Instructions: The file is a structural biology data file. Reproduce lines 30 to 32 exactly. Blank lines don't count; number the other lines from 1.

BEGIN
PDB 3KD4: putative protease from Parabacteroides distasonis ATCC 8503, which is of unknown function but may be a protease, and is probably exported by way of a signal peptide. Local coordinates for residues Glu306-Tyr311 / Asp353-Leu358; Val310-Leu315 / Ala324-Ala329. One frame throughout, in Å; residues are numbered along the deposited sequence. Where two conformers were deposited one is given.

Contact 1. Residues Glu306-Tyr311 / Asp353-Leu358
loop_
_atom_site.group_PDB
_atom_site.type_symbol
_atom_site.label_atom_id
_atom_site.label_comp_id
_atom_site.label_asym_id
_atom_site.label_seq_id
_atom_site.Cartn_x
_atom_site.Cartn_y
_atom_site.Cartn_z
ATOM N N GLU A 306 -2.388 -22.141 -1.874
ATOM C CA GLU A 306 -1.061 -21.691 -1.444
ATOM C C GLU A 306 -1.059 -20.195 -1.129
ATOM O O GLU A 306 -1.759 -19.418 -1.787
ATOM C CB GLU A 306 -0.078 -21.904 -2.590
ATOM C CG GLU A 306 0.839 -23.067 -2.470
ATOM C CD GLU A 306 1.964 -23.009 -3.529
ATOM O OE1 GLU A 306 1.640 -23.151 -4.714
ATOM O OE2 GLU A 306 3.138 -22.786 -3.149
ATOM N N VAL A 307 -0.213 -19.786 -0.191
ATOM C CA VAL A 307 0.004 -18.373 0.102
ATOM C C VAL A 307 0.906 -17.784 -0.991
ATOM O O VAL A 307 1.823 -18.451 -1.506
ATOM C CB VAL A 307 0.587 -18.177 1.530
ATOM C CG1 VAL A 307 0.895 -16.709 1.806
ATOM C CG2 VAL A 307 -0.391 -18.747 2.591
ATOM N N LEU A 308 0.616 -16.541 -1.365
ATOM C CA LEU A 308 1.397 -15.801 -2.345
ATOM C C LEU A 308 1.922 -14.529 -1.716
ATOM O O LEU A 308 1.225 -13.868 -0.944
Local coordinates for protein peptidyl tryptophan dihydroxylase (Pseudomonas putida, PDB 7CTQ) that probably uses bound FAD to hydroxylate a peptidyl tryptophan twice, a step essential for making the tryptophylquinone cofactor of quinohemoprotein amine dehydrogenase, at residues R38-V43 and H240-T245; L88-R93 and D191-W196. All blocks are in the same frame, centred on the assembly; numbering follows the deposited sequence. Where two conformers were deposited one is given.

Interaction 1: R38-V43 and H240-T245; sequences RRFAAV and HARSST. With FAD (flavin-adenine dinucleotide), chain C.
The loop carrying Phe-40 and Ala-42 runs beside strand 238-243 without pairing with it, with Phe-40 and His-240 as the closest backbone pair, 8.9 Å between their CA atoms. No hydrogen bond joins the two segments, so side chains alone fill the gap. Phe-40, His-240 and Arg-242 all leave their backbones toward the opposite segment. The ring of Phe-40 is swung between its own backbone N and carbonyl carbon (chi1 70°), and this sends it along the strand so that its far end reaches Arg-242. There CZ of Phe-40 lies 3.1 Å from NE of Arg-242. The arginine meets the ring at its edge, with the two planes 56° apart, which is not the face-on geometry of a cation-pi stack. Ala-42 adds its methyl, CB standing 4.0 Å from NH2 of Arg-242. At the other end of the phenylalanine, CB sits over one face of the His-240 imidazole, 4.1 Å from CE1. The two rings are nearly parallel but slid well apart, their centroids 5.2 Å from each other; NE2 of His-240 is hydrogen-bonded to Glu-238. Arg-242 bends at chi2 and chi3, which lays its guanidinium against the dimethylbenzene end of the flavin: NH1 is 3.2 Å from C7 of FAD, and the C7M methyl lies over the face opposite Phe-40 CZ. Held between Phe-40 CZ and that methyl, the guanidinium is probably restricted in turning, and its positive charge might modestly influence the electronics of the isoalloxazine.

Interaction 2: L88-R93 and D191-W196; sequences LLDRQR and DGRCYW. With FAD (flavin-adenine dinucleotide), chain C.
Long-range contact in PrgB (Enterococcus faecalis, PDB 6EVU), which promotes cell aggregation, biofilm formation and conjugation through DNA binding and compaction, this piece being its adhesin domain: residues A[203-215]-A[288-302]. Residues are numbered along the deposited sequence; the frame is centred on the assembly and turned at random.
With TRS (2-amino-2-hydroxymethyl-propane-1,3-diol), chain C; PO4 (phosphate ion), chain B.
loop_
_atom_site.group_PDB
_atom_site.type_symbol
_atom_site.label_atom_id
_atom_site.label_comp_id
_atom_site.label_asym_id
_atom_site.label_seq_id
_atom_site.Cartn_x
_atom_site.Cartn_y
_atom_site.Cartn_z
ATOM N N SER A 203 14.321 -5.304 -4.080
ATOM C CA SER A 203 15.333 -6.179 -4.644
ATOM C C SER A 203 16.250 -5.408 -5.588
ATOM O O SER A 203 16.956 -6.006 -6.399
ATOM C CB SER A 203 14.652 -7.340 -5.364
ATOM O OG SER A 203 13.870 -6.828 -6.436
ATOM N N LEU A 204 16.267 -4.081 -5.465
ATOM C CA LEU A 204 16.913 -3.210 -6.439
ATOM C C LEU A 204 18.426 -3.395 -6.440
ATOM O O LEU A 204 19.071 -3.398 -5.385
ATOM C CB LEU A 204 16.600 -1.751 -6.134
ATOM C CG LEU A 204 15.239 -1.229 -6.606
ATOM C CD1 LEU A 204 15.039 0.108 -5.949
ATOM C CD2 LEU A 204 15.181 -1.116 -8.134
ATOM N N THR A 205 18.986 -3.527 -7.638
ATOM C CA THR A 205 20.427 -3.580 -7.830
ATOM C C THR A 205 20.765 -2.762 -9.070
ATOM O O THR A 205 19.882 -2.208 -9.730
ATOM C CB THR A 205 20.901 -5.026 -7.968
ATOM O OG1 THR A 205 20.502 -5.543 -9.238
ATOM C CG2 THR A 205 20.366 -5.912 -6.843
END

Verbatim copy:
ATOM C CA LEU A 308 1.397 -15.801 -2.345
ATOM C C LEU A 308 1.922 -14.529 -1.716
ATOM O O LEU A 308 1.225 -13.868 -0.944